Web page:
My mother saved everything.
I recently found her Joan Walsh Anglund wall calendars from the early 1970s. Do you know those calendars? The ones that feature pastel images of round-faced children with tiny black eyes, but no mouths or noses? My mother’s notes—and a few of my dad’s—track everything we did the years just before we left California.
There was that special terrarium demonstration at day camp one summer. My sister’s ice skating on Mondays, ballet on Tuesdays, and Brownies on Wednesdays. A few odd notes: Mike – 1 Hard Boiled Egg, on March 21. The Kirby man had an appointment that same day. And in 1973, we left on September 15 for Glacier National Park and went camping for two weeks.
I know now when our St. Bernard, Shanty Pooh, was in first and second heat. Mom noted when they had to put Scott’s on the front lawn, and also when to fertilize the front planter. And she hosted a Valentine’s party for my brother on Monday the 12th and one for me on Wednesday the 14th (she did that more than once, with both Halloween and Valentine’s Day!).
And my dad’s one-year anniversary at Fairchild Semiconductor was on March 15, 1973.
My mother did have a few activities of her own—needlepoint with Nancy, coffee with Margaret, and tennis on Tuesdays at 7:00 pm. She marked when she was working on a new bulletin board at school, and when the KQED auction was—one year, they auctioned off an entire Big Bird birthday party she had created—favors, decorations, cake, and all.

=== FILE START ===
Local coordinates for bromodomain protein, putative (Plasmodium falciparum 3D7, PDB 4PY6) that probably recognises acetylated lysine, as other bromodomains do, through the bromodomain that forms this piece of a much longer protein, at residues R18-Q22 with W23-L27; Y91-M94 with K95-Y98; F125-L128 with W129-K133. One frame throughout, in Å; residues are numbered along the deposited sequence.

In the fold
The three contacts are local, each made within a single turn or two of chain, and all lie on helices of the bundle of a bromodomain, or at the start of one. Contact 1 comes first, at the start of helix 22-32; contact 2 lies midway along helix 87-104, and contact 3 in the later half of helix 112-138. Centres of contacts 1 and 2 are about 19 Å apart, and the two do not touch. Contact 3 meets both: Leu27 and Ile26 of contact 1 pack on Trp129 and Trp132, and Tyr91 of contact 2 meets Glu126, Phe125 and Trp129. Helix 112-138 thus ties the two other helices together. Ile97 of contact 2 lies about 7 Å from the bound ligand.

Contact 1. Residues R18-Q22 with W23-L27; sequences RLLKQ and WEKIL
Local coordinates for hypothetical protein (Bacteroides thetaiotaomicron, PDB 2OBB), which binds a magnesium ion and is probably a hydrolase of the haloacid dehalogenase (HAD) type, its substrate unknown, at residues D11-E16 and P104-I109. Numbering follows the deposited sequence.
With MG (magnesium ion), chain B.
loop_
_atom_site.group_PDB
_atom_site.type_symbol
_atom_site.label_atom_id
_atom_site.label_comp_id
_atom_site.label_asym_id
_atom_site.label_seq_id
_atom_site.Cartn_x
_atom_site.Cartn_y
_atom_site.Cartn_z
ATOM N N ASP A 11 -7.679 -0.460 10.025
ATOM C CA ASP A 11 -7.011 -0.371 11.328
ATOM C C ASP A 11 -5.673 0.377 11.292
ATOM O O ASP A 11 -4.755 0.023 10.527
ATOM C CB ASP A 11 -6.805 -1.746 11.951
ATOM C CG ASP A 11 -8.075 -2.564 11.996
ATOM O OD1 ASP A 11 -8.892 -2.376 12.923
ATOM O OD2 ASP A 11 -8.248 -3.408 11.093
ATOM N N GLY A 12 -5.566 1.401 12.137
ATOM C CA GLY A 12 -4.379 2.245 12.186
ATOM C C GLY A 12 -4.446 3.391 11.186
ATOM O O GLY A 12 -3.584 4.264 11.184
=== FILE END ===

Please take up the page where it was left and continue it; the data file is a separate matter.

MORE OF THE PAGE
The year I ended up with some fiberglass from attic insulation in my eye, and had to wear an eye patch over Christmas, apparently, I went to Dr. Strong on Tuesday, Dr. Rawson on Wednesday, and Dr. Mastman on Thursday. It took three doctors!
And I now know what my first full sentence was. It was September 1971, and my father was wallpapering my sister’s room. I said, “Mommy and Daddy doing Tudi’s room.”
For years, my mother always said, when something funny or interesting would happen, “You have to write that down!” She was obsessed about recording information so we would not forget. I found an envelope where she wrote when we were camping in Victoria one summer that my brother called the marshmallows we were roasting “marshmelons.”
Mom said this over and over about stories we told her of our own children, things they did or said. Write it down! And I always just said, “I know, I know.”
She must have anticipated this day. That nine years after she died, two years after my dad passed away, that we would find these calendars and read them. She knew none of us would remember Shanty Pooh, or caring for the lawn we had in Los Altos, or what my first sentence was.
I found one spot where she spelled my name wrong – she wrote “No School - Kelley.” That made me laugh. Even then, she was going a million miles a minute.
But as illustrator and poet Joan Walsh Anglund wrote in her book A Cup of Sun, “A bird doesn’t sing because he has an answer—he sings because he has a song.”